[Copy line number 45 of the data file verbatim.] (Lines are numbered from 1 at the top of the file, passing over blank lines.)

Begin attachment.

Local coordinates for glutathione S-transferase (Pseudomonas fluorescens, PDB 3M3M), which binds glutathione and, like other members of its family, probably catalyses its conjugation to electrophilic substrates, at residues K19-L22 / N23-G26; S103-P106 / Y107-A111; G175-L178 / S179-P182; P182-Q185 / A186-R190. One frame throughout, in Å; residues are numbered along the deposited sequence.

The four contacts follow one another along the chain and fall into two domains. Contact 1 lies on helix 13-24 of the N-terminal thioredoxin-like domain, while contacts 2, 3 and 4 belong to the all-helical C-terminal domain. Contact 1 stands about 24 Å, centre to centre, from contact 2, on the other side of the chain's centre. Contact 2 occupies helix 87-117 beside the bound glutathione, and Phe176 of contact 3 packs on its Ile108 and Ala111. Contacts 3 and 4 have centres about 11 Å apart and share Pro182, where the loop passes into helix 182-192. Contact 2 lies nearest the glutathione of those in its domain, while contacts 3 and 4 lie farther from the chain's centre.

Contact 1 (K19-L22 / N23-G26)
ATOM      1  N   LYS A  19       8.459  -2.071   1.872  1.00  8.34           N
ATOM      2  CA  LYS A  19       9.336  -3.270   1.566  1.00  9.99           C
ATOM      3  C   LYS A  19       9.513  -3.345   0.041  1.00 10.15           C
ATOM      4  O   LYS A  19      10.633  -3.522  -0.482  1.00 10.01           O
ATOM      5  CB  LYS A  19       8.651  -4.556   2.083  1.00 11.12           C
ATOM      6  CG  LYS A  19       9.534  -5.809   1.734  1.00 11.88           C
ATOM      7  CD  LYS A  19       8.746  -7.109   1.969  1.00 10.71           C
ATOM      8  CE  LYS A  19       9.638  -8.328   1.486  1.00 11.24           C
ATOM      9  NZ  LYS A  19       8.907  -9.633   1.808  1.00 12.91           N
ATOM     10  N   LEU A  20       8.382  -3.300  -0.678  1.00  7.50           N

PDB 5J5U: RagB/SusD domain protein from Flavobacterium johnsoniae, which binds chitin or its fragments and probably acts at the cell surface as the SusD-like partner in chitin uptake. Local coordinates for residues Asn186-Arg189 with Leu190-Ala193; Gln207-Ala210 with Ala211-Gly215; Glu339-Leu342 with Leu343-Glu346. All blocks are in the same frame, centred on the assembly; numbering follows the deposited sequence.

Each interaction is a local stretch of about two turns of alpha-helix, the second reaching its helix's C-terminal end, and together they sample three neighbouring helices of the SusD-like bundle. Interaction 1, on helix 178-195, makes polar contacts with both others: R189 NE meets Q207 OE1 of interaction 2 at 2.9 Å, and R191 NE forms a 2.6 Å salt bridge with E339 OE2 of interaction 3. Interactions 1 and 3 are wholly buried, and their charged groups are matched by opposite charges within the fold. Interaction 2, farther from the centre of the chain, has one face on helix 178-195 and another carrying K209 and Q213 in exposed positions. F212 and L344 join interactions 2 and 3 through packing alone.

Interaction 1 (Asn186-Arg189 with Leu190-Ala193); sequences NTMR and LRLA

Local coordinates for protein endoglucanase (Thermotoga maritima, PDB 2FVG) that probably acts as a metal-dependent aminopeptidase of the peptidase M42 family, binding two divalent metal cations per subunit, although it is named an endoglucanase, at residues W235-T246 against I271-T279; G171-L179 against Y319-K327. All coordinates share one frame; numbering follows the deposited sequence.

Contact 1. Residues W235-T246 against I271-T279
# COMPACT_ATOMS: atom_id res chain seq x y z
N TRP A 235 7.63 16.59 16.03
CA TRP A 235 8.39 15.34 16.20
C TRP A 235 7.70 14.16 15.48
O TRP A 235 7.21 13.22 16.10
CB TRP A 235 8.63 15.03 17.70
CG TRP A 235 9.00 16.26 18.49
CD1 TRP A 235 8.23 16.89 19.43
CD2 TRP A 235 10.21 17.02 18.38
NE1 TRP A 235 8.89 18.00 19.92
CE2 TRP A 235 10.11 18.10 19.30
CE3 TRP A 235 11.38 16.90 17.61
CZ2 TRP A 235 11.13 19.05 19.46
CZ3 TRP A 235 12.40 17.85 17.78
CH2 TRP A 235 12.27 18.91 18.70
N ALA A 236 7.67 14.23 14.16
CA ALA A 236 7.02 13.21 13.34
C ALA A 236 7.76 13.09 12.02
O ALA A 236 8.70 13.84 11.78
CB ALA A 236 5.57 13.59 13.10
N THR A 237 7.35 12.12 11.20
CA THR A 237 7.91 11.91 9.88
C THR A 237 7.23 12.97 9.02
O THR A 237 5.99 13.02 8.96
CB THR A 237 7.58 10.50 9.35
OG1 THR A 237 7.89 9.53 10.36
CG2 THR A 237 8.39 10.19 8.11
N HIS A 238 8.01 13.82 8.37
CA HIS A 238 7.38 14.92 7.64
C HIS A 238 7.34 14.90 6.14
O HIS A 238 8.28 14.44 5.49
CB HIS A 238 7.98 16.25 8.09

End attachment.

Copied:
CG2 THR A 237 8.39 10.19 8.11